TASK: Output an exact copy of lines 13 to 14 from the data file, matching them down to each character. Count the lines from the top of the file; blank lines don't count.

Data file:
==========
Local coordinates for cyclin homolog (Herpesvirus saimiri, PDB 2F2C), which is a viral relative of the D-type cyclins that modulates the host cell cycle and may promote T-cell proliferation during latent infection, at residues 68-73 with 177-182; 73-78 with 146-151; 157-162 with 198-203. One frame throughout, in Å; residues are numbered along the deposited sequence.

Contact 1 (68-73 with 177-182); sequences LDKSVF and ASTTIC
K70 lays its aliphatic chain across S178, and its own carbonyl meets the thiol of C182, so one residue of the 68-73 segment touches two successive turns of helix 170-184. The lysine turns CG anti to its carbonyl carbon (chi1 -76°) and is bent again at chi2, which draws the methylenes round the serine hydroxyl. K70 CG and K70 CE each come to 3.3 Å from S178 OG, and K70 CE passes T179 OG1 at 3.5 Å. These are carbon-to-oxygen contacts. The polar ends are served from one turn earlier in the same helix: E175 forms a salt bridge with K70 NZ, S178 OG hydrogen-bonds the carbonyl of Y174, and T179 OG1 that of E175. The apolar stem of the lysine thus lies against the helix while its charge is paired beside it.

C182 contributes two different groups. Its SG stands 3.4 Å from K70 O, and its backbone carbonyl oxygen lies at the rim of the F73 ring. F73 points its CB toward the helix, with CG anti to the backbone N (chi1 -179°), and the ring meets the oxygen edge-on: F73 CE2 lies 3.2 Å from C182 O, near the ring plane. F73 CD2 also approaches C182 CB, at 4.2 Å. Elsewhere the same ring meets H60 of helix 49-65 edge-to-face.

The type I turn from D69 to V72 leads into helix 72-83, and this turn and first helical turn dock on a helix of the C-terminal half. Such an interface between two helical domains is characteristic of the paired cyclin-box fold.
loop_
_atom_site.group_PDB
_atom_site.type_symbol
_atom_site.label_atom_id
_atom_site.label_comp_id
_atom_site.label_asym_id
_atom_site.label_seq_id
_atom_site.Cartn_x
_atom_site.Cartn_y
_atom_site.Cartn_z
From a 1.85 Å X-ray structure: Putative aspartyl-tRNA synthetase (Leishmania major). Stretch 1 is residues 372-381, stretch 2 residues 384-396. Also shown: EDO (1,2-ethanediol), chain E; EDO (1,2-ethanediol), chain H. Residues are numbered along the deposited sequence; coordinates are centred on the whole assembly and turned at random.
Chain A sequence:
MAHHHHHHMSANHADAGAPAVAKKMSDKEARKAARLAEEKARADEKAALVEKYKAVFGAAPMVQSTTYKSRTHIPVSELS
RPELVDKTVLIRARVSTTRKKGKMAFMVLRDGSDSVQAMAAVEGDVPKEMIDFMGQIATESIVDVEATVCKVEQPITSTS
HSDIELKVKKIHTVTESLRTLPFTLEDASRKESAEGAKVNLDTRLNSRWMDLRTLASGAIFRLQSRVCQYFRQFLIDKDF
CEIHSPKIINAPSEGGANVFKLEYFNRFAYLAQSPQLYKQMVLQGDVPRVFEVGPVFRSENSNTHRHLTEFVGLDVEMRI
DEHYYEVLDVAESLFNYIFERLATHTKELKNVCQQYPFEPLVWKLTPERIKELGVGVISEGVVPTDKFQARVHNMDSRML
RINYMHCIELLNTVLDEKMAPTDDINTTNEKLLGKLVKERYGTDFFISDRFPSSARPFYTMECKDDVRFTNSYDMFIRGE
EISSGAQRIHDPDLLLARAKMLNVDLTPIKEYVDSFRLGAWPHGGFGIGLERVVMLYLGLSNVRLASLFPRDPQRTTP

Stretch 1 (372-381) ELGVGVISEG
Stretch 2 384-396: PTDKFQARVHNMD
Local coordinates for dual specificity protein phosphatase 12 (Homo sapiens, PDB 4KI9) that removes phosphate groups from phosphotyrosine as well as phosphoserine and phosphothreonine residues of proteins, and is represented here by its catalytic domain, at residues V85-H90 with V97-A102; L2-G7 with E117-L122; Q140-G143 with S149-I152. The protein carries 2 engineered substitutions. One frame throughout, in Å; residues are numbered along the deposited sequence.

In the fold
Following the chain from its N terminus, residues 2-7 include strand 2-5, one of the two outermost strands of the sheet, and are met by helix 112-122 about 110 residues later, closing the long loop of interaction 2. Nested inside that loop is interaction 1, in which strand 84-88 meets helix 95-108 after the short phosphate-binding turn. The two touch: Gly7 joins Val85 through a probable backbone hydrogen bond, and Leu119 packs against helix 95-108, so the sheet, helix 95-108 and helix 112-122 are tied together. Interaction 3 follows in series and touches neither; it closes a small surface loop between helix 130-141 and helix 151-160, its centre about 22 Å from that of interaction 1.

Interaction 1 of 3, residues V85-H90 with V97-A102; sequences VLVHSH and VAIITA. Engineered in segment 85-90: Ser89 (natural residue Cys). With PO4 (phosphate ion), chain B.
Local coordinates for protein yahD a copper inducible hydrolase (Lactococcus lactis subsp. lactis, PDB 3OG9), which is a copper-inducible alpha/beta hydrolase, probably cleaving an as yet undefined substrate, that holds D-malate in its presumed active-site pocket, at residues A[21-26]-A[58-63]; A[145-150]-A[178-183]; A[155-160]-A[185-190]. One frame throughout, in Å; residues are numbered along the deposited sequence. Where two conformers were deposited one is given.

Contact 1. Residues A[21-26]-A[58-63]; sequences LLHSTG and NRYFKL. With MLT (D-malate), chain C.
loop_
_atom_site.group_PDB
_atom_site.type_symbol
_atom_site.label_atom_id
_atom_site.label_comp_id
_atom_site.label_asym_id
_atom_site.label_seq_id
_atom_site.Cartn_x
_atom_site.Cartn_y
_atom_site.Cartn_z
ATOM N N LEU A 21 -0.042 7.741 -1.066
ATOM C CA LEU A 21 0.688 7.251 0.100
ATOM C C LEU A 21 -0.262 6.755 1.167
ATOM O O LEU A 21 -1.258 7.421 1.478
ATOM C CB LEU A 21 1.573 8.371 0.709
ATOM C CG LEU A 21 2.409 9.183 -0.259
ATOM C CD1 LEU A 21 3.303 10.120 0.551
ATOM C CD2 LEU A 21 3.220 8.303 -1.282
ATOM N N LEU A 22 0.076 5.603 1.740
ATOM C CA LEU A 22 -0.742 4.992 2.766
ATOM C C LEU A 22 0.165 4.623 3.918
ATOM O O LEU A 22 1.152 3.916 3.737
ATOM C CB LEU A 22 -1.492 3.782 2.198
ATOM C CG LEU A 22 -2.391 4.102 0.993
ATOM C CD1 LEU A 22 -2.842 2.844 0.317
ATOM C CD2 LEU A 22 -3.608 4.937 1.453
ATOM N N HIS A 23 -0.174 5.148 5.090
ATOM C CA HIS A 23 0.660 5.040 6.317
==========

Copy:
_atom_site.Cartn_x
_atom_site.Cartn_y